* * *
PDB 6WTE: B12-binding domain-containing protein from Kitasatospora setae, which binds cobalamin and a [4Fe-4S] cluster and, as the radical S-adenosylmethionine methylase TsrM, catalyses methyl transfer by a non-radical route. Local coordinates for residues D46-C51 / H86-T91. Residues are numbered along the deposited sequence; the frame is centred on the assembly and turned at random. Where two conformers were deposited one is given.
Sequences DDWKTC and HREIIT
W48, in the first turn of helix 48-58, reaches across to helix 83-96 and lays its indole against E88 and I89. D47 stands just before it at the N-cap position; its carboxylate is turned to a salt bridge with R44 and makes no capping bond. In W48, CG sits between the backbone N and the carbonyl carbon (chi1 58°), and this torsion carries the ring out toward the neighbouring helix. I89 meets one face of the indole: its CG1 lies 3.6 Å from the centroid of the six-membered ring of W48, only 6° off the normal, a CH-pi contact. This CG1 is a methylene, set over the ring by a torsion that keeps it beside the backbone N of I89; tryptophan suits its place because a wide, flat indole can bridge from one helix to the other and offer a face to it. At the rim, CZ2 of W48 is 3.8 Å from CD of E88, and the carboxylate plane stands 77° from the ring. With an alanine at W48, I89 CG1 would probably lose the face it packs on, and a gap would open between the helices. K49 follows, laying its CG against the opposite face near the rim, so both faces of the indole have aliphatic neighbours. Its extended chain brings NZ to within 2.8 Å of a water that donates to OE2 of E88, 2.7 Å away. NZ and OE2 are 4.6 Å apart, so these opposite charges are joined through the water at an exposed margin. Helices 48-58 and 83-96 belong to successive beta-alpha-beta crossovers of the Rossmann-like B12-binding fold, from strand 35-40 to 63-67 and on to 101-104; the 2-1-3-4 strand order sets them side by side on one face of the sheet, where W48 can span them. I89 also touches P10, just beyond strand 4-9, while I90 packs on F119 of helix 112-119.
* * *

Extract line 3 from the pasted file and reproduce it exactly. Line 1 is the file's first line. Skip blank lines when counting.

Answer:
W48, in the first turn of helix 48-58, reaches across to helix 83-96 and lays its indole against E88 and I89. D47 stands just before it at the N-cap position; its carboxylate is turned to a salt bridge with R44 and makes no capping bond. In W48, CG sits between the backbone N and the carbonyl carbon (chi1 58°), and this torsion carries the ring out toward the neighbouring helix. I89 meets one face of the indole: its CG1 lies 3.6 Å from the centroid of the six-membered ring of W48, only 6° off the normal, a CH-pi contact. This CG1 is a methylene, set over the ring by a torsion that keeps it beside the backbone N of I89; tryptophan suits its place because a wide, flat indole can bridge from one helix to the other and offer a face to it. At the rim, CZ2 of W48 is 3.8 Å from CD of E88, and the carboxylate plane stands 77° from the ring. With an alanine at W48, I89 CG1 would probably lose the face it packs on, and a gap would open between the helices. K49 follows, laying its CG against the opposite face near the rim, so both faces of the indole have aliphatic neighbours. Its extended chain brings NZ to within 2.8 Å of a water that donates to OE2 of E88, 2.7 Å away. NZ and OE2 are 4.6 Å apart, so these opposite charges are joined through the water at an exposed margin. Helices 48-58 and 83-96 belong to successive beta-alpha-beta crossovers of the Rossmann-like B12-binding fold, from strand 35-40 to 63-67 and on to 101-104; the 2-1-3-4 strand order sets them side by side on one face of the sheet, where W48 can span them. I89 also touches P10, just beyond strand 4-9, while I90 packs on F119 of helix 112-119.